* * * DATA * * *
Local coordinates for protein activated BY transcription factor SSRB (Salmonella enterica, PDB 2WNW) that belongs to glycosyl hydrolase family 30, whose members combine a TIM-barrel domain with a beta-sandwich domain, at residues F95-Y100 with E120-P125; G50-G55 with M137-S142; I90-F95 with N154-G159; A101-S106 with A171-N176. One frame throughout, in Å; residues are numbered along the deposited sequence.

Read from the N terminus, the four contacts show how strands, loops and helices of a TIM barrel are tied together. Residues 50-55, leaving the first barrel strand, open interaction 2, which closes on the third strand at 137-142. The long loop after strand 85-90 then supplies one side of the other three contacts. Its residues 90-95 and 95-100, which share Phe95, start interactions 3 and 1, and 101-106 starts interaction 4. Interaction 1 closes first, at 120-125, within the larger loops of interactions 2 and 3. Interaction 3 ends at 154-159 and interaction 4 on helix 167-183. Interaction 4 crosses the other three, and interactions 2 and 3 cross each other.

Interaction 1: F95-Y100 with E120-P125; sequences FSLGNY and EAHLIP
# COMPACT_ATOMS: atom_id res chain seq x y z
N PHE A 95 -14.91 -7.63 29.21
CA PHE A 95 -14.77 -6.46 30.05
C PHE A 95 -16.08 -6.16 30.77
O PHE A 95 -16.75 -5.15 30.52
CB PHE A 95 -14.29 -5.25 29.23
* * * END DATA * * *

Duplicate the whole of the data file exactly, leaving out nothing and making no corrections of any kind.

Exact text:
Local coordinates for protein activated BY transcription factor SSRB (Salmonella enterica, PDB 2WNW) that belongs to glycosyl hydrolase family 30, whose members combine a TIM-barrel domain with a beta-sandwich domain, at residues F95-Y100 with E120-P125; G50-G55 with M137-S142; I90-F95 with N154-G159; A101-S106 with A171-N176. One frame throughout, in Å; residues are numbered along the deposited sequence.

Read from the N terminus, the four contacts show how strands, loops and helices of a TIM barrel are tied together. Residues 50-55, leaving the first barrel strand, open interaction 2, which closes on the third strand at 137-142. The long loop after strand 85-90 then supplies one side of the other three contacts. Its residues 90-95 and 95-100, which share Phe95, start interactions 3 and 1, and 101-106 starts interaction 4. Interaction 1 closes first, at 120-125, within the larger loops of interactions 2 and 3. Interaction 3 ends at 154-159 and interaction 4 on helix 167-183. Interaction 4 crosses the other three, and interactions 2 and 3 cross each other.

Interaction 1: F95-Y100 with E120-P125; sequences FSLGNY and EAHLIP
# COMPACT_ATOMS: atom_id res chain seq x y z
N PHE A 95 -14.91 -7.63 29.21
CA PHE A 95 -14.77 -6.46 30.05
C PHE A 95 -16.08 -6.16 30.77
O PHE A 95 -16.75 -5.15 30.52
CB PHE A 95 -14.29 -5.25 29.23